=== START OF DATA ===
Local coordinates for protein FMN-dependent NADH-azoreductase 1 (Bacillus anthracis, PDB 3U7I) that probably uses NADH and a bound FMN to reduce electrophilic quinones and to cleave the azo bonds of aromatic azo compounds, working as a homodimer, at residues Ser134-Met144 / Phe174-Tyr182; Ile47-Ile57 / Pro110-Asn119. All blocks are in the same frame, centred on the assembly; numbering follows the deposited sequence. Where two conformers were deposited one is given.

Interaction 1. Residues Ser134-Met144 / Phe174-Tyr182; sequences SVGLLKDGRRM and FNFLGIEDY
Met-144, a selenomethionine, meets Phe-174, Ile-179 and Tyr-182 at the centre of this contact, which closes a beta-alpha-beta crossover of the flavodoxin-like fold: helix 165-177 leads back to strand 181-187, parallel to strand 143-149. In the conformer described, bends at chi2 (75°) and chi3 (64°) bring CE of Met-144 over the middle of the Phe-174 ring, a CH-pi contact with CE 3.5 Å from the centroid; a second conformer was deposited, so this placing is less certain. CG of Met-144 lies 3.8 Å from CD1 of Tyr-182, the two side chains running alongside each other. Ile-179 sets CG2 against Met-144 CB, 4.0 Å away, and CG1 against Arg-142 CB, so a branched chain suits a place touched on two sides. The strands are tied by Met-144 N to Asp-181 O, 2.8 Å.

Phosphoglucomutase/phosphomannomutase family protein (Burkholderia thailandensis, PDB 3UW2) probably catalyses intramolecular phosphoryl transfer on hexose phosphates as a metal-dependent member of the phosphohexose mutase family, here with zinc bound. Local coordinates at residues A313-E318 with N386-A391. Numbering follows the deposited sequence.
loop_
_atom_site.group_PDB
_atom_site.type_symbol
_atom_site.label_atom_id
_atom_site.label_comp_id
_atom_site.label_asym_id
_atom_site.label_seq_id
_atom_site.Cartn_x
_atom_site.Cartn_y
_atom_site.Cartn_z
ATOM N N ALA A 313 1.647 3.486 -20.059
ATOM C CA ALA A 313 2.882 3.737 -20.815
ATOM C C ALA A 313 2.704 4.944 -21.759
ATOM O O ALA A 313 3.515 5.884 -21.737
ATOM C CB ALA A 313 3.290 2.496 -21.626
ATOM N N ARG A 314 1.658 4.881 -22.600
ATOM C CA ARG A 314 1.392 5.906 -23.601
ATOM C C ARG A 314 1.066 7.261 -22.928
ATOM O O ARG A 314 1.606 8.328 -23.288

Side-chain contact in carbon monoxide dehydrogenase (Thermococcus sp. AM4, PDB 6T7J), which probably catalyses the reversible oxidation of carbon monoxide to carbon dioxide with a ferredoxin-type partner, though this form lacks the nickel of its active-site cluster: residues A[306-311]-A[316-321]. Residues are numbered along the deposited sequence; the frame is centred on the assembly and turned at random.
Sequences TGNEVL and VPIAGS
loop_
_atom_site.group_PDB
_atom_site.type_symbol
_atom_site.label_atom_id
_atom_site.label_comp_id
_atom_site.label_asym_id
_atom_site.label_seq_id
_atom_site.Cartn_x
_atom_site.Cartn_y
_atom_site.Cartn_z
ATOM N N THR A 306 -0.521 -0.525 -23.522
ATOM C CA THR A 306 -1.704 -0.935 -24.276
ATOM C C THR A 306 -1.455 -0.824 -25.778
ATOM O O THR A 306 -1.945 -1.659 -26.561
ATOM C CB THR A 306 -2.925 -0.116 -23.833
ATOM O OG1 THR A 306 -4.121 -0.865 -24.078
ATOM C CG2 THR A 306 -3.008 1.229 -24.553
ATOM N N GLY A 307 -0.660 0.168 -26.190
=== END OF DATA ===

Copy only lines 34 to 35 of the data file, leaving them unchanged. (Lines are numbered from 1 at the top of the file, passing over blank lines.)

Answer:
_atom_site.Cartn_y
_atom_site.Cartn_z